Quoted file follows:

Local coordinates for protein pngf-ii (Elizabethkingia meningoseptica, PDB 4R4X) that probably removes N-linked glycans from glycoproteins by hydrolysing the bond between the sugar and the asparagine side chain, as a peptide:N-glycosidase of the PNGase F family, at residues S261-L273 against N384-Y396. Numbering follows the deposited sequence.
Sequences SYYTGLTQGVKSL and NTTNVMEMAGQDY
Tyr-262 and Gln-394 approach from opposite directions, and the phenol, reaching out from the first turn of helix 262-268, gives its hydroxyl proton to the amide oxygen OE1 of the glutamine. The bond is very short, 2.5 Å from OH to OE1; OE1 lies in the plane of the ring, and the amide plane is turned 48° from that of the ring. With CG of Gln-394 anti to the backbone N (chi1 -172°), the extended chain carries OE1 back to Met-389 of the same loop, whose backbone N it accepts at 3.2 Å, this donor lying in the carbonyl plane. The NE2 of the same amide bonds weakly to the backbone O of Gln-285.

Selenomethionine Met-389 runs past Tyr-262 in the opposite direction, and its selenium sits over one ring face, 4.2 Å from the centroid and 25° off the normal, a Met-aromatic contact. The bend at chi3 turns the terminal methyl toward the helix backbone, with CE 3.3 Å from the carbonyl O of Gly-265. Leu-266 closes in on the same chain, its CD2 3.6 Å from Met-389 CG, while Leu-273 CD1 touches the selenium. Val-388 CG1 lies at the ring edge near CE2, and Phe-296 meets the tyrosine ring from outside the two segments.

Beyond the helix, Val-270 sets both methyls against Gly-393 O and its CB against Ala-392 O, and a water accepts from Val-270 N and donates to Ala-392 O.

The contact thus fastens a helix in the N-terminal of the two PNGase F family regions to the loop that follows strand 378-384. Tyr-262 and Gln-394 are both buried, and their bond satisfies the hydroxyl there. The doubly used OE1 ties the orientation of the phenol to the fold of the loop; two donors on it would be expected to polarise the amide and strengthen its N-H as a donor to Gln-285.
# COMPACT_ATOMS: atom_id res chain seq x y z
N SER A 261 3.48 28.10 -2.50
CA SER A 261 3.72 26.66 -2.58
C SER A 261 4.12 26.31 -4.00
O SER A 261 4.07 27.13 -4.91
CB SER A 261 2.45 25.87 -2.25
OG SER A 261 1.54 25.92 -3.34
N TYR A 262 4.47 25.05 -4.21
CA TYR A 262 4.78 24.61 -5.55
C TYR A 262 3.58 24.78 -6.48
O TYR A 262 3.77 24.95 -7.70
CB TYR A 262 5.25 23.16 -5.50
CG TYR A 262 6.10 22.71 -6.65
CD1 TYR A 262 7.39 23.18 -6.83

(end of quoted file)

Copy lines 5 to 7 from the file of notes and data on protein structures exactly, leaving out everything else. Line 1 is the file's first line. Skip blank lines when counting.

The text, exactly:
Beyond the helix, Val-270 sets both methyls against Gly-393 O and its CB against Ala-392 O, and a water accepts from Val-270 N and donates to Ala-392 O.

The contact thus fastens a helix in the N-terminal of the two PNGase F family regions to the loop that follows strand 378-384. Tyr-262 and Gln-394 are both buried, and their bond satisfies the hydroxyl there. The doubly used OE1 ties the orientation of the phenol to the fold of the loop; two donors on it would be expected to polarise the amide and strengthen its N-H as a donor to Gln-285.
# COMPACT_ATOMS: atom_id res chain seq x y z